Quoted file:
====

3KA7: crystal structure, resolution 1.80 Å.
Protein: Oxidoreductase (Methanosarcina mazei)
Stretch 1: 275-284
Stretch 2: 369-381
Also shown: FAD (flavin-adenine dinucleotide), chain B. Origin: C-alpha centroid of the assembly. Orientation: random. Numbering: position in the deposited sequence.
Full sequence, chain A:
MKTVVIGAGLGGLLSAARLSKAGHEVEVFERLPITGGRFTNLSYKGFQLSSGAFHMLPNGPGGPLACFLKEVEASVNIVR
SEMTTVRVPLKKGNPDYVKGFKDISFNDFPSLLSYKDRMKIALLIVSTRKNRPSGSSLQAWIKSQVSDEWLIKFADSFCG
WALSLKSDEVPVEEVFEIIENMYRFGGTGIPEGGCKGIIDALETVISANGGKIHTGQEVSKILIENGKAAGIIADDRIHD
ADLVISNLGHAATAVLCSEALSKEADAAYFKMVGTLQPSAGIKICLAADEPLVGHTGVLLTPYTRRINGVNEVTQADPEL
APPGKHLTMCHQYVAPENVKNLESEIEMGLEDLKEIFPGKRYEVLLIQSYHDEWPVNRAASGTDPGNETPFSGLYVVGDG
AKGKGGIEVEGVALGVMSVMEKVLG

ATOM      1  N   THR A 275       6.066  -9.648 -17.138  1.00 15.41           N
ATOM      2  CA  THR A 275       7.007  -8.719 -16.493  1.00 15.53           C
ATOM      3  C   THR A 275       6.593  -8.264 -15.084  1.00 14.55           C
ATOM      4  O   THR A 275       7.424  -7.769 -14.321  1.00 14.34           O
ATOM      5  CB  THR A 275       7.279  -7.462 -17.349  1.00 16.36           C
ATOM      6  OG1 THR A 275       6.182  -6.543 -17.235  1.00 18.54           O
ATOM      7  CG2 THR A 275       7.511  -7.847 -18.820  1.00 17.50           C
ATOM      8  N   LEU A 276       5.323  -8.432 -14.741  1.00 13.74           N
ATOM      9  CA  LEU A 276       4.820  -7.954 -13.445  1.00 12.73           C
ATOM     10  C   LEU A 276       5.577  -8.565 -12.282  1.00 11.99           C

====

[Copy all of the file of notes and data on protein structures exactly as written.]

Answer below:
3KA7: crystal structure, resolution 1.80 Å.
Protein: Oxidoreductase (Methanosarcina mazei)
Stretch 1: 275-284
Stretch 2: 369-381
Also shown: FAD (flavin-adenine dinucleotide), chain B. Origin: C-alpha centroid of the assembly. Orientation: random. Numbering: position in the deposited sequence.
Full sequence, chain A:
MKTVVIGAGLGGLLSAARLSKAGHEVEVFERLPITGGRFTNLSYKGFQLSSGAFHMLPNGPGGPLACFLKEVEASVNIVR
SEMTTVRVPLKKGNPDYVKGFKDISFNDFPSLLSYKDRMKIALLIVSTRKNRPSGSSLQAWIKSQVSDEWLIKFADSFCG
WALSLKSDEVPVEEVFEIIENMYRFGGTGIPEGGCKGIIDALETVISANGGKIHTGQEVSKILIENGKAAGIIADDRIHD
ADLVISNLGHAATAVLCSEALSKEADAAYFKMVGTLQPSAGIKICLAADEPLVGHTGVLLTPYTRRINGVNEVTQADPEL
APPGKHLTMCHQYVAPENVKNLESEIEMGLEDLKEIFPGKRYEVLLIQSYHDEWPVNRAASGTDPGNETPFSGLYVVGDG
AKGKGGIEVEGVALGVMSVMEKVLG

ATOM      1  N   THR A 275       6.066  -9.648 -17.138  1.00 15.41           N
ATOM      2  CA  THR A 275       7.007  -8.719 -16.493  1.00 15.53           C
ATOM      3  C   THR A 275       6.593  -8.264 -15.084  1.00 14.55           C
ATOM      4  O   THR A 275       7.424  -7.769 -14.321  1.00 14.34           O
ATOM      5  CB  THR A 275       7.279  -7.462 -17.349  1.00 16.36           C
ATOM      6  OG1 THR A 275       6.182  -6.543 -17.235  1.00 18.54           O
ATOM      7  CG2 THR A 275       7.511  -7.847 -18.820  1.00 17.50           C
ATOM      8  N   LEU A 276       5.323  -8.432 -14.741  1.00 13.74           N
ATOM      9  CA  LEU A 276       4.820  -7.954 -13.445  1.00 12.73           C
ATOM     10  C   LEU A 276       5.577  -8.565 -12.282  1.00 11.99           C